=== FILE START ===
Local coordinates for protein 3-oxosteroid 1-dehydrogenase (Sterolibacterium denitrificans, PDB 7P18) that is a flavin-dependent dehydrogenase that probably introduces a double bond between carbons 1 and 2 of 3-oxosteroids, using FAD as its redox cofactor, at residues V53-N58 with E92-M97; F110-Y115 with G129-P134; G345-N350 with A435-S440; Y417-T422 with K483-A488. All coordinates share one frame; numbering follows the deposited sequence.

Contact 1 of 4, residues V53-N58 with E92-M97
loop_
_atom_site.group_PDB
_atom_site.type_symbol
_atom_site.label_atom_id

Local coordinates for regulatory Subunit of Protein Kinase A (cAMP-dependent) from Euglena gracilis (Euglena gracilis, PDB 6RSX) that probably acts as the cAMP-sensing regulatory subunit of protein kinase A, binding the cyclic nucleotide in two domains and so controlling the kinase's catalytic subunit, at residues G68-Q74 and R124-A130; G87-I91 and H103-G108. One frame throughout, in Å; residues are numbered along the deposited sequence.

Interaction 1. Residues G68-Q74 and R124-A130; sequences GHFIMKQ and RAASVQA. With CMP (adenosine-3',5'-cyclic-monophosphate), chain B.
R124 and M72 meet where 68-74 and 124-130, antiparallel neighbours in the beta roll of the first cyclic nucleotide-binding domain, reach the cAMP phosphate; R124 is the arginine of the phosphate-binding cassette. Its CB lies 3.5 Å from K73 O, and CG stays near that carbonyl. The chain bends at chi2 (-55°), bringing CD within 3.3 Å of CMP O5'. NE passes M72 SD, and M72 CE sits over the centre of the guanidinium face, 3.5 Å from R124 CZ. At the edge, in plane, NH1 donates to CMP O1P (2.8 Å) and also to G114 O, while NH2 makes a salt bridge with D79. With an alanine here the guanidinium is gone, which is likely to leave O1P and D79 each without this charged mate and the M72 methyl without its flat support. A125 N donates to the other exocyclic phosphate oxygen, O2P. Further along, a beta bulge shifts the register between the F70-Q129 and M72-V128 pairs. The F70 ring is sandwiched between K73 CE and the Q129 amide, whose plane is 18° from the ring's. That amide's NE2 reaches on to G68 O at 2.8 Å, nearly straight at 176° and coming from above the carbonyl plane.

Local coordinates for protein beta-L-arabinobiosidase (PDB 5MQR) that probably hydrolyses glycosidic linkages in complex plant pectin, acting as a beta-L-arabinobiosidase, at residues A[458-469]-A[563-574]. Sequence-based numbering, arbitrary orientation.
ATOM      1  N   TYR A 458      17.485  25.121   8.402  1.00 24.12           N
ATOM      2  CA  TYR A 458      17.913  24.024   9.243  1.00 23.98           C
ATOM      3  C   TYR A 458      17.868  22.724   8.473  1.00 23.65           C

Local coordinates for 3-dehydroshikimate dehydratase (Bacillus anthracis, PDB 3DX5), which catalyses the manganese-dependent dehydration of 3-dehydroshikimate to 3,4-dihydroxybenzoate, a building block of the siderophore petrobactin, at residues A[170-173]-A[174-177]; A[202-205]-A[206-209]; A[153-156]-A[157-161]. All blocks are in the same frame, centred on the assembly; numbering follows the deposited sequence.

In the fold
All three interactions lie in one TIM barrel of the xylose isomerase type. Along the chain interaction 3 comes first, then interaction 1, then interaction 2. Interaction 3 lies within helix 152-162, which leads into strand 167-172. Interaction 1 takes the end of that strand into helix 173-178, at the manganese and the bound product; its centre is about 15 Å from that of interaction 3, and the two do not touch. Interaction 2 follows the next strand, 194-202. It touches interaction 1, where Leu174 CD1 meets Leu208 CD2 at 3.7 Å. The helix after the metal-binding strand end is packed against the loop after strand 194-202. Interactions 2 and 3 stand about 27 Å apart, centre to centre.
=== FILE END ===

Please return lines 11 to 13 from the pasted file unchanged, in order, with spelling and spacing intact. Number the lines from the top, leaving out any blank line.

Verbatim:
ATOM      1  N   TYR A 458      17.485  25.121   8.402  1.00 24.12           N
ATOM      2  CA  TYR A 458      17.913  24.024   9.243  1.00 23.98           C
ATOM      3  C   TYR A 458      17.868  22.724   8.473  1.00 23.65           C